A coalition of activists around the nation held rallies in state capitals to publicize their fears about paperless voting systems.

In Maryland, more than 100 activists demonstrated Tuesday outside the State House demanding that voting machines be equipped with printers before the November election.

Participants in the "Computer Ate My Vote" campaign said paperless voting systems are poorly programmed and prone to hackers, fraud and software bugs.

VerifiedVoting.org, which organized the campaign, said rallies were held in 19 states.

"We want a paper trail now, this November," Linda Schade, of TrueVoteMD.org (search), said at the Annapolis rally.

Donna Duncan, manager of the election management division for the State Election Board, said the machines used in Maryland have undergone more security testing than any other election system in the country.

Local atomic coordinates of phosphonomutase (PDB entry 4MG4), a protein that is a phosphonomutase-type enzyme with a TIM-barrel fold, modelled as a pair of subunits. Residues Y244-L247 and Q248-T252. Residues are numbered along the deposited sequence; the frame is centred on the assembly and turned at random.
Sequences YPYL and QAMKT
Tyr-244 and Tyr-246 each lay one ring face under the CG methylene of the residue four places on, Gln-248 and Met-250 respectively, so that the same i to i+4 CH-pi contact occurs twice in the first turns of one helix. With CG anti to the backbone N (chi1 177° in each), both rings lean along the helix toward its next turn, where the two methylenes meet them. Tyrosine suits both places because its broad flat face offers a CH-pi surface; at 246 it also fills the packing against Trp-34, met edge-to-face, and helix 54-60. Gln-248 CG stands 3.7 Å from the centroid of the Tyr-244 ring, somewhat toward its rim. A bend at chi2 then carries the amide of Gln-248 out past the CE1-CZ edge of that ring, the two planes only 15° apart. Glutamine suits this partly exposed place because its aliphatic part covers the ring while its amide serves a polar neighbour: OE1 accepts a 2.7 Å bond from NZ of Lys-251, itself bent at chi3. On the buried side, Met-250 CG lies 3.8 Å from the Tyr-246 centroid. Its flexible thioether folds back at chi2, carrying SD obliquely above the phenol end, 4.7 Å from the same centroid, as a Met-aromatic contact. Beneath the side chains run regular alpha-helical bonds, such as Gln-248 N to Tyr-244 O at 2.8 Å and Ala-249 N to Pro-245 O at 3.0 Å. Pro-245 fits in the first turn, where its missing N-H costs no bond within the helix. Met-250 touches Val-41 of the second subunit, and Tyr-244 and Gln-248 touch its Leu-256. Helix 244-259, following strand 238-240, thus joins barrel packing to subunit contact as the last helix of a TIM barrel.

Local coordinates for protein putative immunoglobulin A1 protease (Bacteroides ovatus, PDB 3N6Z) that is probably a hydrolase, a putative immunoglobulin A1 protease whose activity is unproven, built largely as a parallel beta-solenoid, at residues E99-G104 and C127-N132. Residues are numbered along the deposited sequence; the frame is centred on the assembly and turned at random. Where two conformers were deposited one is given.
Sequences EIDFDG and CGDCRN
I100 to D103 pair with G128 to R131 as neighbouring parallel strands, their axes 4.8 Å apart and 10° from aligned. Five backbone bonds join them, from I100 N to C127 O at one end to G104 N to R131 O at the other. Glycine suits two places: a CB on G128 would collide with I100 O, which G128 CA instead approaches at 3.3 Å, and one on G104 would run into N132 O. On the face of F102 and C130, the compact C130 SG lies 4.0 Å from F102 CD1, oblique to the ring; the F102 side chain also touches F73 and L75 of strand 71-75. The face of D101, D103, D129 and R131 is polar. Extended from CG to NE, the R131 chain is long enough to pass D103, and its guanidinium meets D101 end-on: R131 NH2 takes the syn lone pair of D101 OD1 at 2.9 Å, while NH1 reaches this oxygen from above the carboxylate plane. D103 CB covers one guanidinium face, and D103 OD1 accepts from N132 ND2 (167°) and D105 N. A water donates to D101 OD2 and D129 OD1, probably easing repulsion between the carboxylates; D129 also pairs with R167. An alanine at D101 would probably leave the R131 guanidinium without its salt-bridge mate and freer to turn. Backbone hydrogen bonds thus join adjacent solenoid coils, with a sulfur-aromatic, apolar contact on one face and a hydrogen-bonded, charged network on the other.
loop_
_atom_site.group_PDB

In Tallahassee, Fla., about 20 activists rallied outside the state Capitol and delivered about 20,000 petitions to the Division of Elections (search).

"Computers don't work very well," said Tom Baxter, one of the rally organizers. "If you want to have something you can count, you need paper."

Florida officials officials insist touchscreens are far more accurate than older voting systems — such as the state's retired and much-maligned punch card system.

In Utah, about 50 people gathered on the steps of the Utah Capitol to ask the Voting Equipment Selection Committee to expand its search for balloting options.

A federal law enacted after the 2000 Florida election fiasco provides billions of dollars in funding for electronic machines.

Utah is among a handful of states that still use a mostly punch card-based system.

Barbara Simmons, a former president of the Association for Computing Machinery told protesters that officials should hold off on electronic balloting until more accurate machines are available.

"If I had a single message ... that message would be 'Wait,"' she said. "There's better technology on the way."

"We are unified in our desire to protect and defend our voting system," Madeleine Hervey, of Common Cause of Texas, said at a rally in Austin, Texas.